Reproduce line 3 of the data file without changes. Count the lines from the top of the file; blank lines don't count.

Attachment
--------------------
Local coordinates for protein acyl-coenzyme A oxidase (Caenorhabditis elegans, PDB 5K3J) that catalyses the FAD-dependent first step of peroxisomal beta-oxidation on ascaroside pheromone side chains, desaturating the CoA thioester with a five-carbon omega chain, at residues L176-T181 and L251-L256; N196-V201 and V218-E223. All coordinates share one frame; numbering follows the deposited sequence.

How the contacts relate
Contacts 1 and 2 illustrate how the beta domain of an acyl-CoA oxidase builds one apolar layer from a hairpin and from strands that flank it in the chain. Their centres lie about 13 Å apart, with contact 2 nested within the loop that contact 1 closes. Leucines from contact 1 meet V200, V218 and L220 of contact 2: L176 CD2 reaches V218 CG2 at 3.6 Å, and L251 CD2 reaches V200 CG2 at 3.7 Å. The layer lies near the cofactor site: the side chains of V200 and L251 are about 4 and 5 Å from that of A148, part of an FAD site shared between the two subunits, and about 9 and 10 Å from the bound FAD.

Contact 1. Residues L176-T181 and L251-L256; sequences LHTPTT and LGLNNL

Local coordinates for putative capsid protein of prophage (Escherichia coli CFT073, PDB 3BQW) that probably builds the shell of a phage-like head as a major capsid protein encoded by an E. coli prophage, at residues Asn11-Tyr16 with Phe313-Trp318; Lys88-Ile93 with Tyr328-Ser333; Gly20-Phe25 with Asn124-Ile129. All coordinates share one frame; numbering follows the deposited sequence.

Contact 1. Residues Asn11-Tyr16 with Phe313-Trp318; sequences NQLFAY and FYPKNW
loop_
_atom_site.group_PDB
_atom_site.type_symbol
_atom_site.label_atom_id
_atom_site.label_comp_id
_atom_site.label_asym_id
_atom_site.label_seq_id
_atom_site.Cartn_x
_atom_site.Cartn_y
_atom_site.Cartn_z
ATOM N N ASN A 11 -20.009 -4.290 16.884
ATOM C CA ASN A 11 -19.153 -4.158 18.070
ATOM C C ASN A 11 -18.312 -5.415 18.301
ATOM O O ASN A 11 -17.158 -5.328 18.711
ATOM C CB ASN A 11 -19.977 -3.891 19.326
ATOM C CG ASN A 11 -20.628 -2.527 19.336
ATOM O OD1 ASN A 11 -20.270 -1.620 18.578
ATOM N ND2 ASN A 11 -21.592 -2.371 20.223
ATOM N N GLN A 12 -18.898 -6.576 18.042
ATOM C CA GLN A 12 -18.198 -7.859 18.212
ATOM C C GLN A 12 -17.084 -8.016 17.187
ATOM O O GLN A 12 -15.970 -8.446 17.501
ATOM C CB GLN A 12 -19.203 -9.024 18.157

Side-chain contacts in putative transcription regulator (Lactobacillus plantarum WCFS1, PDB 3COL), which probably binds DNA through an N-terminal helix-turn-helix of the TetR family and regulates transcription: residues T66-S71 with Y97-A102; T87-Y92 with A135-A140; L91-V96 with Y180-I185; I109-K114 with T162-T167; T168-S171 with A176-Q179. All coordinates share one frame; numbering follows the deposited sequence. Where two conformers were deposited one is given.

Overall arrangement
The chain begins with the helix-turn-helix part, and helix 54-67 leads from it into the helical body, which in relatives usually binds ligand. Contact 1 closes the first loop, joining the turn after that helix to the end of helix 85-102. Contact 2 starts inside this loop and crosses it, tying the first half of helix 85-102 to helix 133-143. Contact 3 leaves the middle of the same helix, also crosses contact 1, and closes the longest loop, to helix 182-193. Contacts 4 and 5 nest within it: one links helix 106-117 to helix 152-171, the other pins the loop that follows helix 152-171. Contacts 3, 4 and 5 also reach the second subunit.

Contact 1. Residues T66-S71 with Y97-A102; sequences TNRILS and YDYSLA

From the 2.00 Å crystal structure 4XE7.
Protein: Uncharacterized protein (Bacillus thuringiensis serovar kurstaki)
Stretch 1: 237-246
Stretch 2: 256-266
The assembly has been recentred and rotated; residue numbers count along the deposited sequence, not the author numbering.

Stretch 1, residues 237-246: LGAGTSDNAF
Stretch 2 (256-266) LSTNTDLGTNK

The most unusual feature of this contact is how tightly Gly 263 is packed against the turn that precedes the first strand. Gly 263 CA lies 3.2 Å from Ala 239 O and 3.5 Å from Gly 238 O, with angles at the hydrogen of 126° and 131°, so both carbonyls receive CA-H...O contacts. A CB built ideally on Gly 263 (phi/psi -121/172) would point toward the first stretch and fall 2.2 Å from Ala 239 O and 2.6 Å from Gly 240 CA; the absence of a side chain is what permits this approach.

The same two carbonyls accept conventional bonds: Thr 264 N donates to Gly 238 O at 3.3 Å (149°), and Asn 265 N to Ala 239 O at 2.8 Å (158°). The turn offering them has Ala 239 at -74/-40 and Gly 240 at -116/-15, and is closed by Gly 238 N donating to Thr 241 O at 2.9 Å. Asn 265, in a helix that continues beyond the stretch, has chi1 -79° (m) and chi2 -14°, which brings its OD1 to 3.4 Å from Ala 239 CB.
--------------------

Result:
Contacts 1 and 2 illustrate how the beta domain of an acyl-CoA oxidase builds one apolar layer from a hairpin and from strands that flank it in the chain. Their centres lie about 13 Å apart, with contact 2 nested within the loop that contact 1 closes. Leucines from contact 1 meet V200, V218 and L220 of contact 2: L176 CD2 reaches V218 CG2 at 3.6 Å, and L251 CD2 reaches V200 CG2 at 3.7 Å. The layer lies near the cofactor site: the side chains of V200 and L251 are about 4 and 5 Å from that of A148, part of an FAD site shared between the two subunits, and about 9 and 10 Å from the bound FAD.